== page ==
Inspired by the plight of the Syrian refugees, the Irish singer-songwriter reveals how she created “a song to celebrate migration”
Ireland’s Wallis Bird has released five albums since 2007 and received frequent acclaim along the way, winning two Irish Meteor Awards (most recently for Best Female Artist), a German Music Authors’ Prize and two nominations for the Choice Music Prize, Ireland’s equivalent to the UK’s Mercury Prize. She was nominated as Artist of the Year at the 2019 International Folk Music Awards.
As The River Flows is a bold return, the first single to be taken from her new album, Woman, due out later this year. Hearing that the song tackles the complex issues of immigration, and is dedicated to Alan Kurdi (the three-year-old Syrian refugee whose drowned body was photographed in 2015 on a Turkish beach), we asked Wallis to delve deeper into its politically charged creation…
This is a song that practically wrote itself. It was what I call ‘dream state writing’. That kind of writing is rare and pure for me and acts as a kind of oracle. I leant a lot about myself from those songs. I was working on about 20 other songs in tandem and this was a pleasure that I kept referring to while concentrating on the others, so you can sense the free flow movement and the abandon because of that. I spent about two years chipping away at it, not trying to encase it or overly shape where it was going. The song definitely wanted me to make sure to chose my words correctly, and yet, when I tried to calm or metaphorise a line, it kept bringing me back: “Say what you’re saying, let it out.” I wasn’t pleased that I was writing such sad or angry lyrics, I also wasn’t pleased that I referred to Alan Kurdi personally, but it was determined to come out. So I just let it. It is a song to celebrate migration, yet to stand in awe and solidarity with migrants and fight ignorant racism in people and political agendas.
The song begins as a conversation to the world, explaining what I feel humans, in the planetary sense, are made of: energy and fluidity. By the second verse it moves to a conversation with the listener, we compare our lives with those who live elsewhere. The chorus explains where we go. The third verse brings us to a conversation between myself and a racist, then is projected at Brexiteers and the right-wing particularly. And finally, it lands on a hopeful element and returns to celebrate migrants, and their journey “overcoming mystery.”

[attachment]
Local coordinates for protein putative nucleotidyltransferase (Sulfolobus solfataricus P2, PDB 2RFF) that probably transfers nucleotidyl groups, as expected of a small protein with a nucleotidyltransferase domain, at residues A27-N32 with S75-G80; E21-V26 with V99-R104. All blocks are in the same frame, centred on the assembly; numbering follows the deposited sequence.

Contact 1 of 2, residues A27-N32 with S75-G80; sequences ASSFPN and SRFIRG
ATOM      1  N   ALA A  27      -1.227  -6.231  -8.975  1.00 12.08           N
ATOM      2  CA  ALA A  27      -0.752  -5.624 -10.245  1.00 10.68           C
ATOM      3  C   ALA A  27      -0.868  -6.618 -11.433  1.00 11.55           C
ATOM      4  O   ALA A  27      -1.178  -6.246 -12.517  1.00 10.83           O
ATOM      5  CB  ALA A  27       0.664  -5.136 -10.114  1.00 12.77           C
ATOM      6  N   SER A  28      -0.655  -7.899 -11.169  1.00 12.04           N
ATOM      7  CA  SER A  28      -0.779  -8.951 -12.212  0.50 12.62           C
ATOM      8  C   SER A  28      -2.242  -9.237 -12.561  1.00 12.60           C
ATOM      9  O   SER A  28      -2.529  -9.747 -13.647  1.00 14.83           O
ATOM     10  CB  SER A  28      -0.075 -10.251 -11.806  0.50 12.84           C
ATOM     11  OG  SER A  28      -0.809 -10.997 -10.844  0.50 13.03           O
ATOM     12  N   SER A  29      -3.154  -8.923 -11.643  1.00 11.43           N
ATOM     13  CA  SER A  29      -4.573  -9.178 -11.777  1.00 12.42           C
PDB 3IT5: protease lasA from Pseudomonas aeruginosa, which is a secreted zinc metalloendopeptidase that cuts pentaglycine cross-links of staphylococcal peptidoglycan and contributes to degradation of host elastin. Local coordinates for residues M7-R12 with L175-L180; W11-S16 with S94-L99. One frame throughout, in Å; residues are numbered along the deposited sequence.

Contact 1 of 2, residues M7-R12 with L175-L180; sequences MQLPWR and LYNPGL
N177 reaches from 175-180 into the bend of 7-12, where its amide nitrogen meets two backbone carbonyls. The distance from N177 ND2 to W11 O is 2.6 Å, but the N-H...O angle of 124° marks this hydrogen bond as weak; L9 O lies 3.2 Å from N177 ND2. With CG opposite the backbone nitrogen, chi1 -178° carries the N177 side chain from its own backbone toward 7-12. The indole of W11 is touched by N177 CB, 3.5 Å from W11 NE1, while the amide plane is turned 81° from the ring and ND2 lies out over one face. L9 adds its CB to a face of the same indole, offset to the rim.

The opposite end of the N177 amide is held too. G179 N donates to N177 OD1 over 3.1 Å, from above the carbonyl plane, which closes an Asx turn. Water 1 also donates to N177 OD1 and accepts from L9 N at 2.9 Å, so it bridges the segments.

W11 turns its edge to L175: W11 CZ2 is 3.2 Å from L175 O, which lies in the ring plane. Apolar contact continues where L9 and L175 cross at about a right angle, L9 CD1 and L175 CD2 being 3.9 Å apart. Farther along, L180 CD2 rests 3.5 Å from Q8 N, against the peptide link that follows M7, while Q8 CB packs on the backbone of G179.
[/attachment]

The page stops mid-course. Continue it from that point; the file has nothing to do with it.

The melody has a free flow, lines rolling into one another, representing water, there is so much to say on this subject so it rolls off. The chorus is the stamping foot, a protest. I repeat ‘to safety, to safety, to safety,’ to instil power that we are simply humans searching for safety – the very basis of humanity. The form of the songs is A A B A A C B B B. It was a natural progression.
It began as a piano song and arpeggiated synthesizer. It was rather ‘dancey’, then it emigrated to the piano on its own, and became regal and that’s where the ‘conversational’ second verse happened. Then it evolved across the guitar and that was when it began getting fast, that’s where the energy began pouring all over it. The guitar brought in the long builds. Lucas Herweg came into the song at this point. We asked Lucas to throw some ideas onto the song. And he really delivered. He introduced the abrupt stops and the extreme build and the hypnotic rhythm at the end, that was where the song came alive. When he sent it through and I can only say that I was screaming and bawling my eyes out by the end of it. My partner ran into the room because she thought something was wrong! Even right now as I think of it, I feel deep gratitude and pride for that moment at the end of the build. So much emotion was stored, and he played with that, then he let it go. And when I thought that was the release, then he introduced the snare, and I lost my life again! It got even more relentless! It was beautiful work on his behalf. He is instrumental in the production of this song. Before that, it was just one long rolling build, that passed you by. So I’m really thankful for that. The final build sees the chorus used as a mantra, repetition to build up strength to kick down the door. And finally, at the end of the build, I move from minor to major – success, bursting through, hope, continuation, elation, joy…
In The Studio
I recorded three versions in my home studio before I finally settled on piano and guitar – the guitar I recorded at home. Interestingly, there’s no bass on the song until the very end, so I’m very happy that the sound feels like it is already there. The piano was demoed on my Nord 3, then re-recorded with Marcus Wüst, my lifelong producing partner in Kleine Audiowelt. We originally tried many different versions of vocal, singing into the piano strings with a binaural style miking system that was interesting but shit! And as is often the case, we went with the demo vocal take because it was affected and apathetic when it should and shouldn’t be, which served the lyrics in an unusual way. Marcus added the strings and beautiful atmospheric and alarming field noises and synthesisers and Lucas added the synth bass at the end of the song. Dave Mette is the wonderful drummer.
I couldn’t be happier with this song. It’s immediately gratifying to me. And shows the wealth of beautifully talented people in my life. It’s a message that means the world to me and I hope that people listen to it and feel empathy, or feel angry about it, basically feel anything and think about themselves, this life and (I know it sounds over the top!) our humanity.